The Air Force is asking Congress to protect nuclear launch sites from encroachment by wind turbines
WASHINGTON (AP) — The vast fields of the Air Force Underground nuclear missile silos They are rarely bothered by more than an occasional wandering cow or Floating spy balloon. But the service is now asking Congress for help in confronting another unexpected threat: towering wind turbines, which are growing in number, size and closer to sites every year.
Silos share space on vast private farmland with turbines. While the nuclear launch sites are virtually undetectable—merely small, rectangular plots of land marked only by antennas, a chain-link fence, and a 110,000-ton (100,000 metric tons) flat concrete silo door— Turbine They are hundreds of feet tall, and have long, sweeping blades that hold parts so large and so long that they dwarf the 18-wheel flatbed trucks that transport them to new locations.
As the population in the surrounding areas increased, so did the energy needs, as did the number and size of turbines. It’s a boon for farmers and landowners, who can lease space on their land to support military needs and wind energy companies.
But growth makes it dangerous for military helicopter crews. When an alarm is raised at a location, UH-1 Huey aircrews fly low and fast, often with security teams on board.
“When you think about wind turbines, even wind turbine fields, they will extend for miles,” said Sgt. Chase Rose, a UH-1 Huey flight engineer at Malmstrom Air Force Base in Montana. “It’s monstrous, and then you have giant blades rotating on it as well. Not only is that a physical obstacle, but those turbines, they create hazards like turbulence as well. That can be a very dangerous thing for us to fly in. So it’s a very complicated situation, when you have to You have to deal with those.”
So the Air Force is asking Congress to pass legislation to create a two-nautical-mile buffer zone around each site. The legislation has support from wind energy advocates, but they caution against a one-size-fits-all approach. There are hundreds of underground silos spread across the United States, in Nebraska, Colorado, North Dakota, Montana and Wyoming.
“The wind energy industry recognizes that the mission of a nuclear missile silo is unique,” said Jason Ryan, spokesman for the American Clean Energy Association, which worked with the Air Force and lawmakers to draft the buffer zone language. “However, one-size-fits-all setbacks are meaningless for other (DoD) missions or assets, as site- and mission-specific assessments are essential to ensuring military readiness.”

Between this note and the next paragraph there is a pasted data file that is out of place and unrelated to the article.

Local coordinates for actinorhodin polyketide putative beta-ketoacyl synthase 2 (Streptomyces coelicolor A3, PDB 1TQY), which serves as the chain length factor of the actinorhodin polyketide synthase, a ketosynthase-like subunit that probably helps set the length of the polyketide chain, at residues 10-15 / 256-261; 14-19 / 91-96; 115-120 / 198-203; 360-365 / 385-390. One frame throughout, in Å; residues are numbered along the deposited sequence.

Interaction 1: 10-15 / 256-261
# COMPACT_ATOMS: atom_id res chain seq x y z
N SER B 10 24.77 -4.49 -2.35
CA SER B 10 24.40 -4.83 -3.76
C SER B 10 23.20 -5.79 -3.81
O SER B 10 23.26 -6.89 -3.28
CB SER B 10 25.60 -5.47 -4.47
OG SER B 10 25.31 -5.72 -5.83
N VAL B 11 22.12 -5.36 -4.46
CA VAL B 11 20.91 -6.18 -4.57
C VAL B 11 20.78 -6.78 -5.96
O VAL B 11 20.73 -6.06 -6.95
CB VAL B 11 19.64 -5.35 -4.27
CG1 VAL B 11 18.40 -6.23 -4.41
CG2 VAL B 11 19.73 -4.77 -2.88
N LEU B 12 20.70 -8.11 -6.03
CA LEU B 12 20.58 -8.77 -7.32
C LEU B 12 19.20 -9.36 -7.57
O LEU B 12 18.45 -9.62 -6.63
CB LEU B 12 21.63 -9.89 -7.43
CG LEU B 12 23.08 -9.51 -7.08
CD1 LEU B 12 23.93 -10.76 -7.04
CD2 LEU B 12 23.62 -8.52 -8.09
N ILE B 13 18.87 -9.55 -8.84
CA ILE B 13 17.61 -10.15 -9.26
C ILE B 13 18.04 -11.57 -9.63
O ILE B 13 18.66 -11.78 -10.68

Jo D. Black, a spokeswoman for NorthWestern Energy, which operates some towers near Malmstrom’s launch sites, would not say whether the company supports the buffer zone, but said: “We have always been, and continue to be, supportive of the critical role played by the Malmstrom Air Force.” . Al-Qaeda is in the security of our nation.”
“NorthWestern Energy and the U.S. Air Force have a long and successful history of cooperation that supports our national security missions and the provision of safe and reliable energy services,” Black said.
The setback language is included in the Senate version of the National Defense Authorization Act for 2024. The language is not in the House version of the bill and would need to be negotiated in conference.
Under the legislation, existing towers will not be affected, unless the company decides to renovate the existing tower to make it taller.
This may remain a problem for air crews. Air Force Lt. Gen. John Lawton, who oversees all 450 missile silo sites, previously said some modern turbines have towers as high as 650 feet, or nearly 200 meters, “which is twice the height of the Statue of Liberty.” . this year. Some rotor diameters, the width of the circle swept by the rotor blades, can be up to 367 feet (112 m), which is the distance from home plate to the left field pole at the Colorado Rockies baseball stadium.
Of the 450 sites, 46 are “seriously” encroached upon, which the Air Force knows is more than half the roads leading to the launch site are closed due to obstructions.
But the service acknowledges the difficult situation you are in. Farmers who have let it use their land for decades benefit from income from turbine leases, and the service doesn’t want to appear to be backing away from green energy alternatives.
The Air Force continues to “support renewable energy efforts to include wind turbines, and we continue to work with energy industry partners to ensure the nation’s green energy needs are met,” said Air Force Maj. Victoria Hite, a spokeswoman for FE Warren Air Force. Base in Wyoming. However, she said, “crawler turbines limit safe transit for helicopters and nuclear security operations.”
This article originally appeared on apnews.com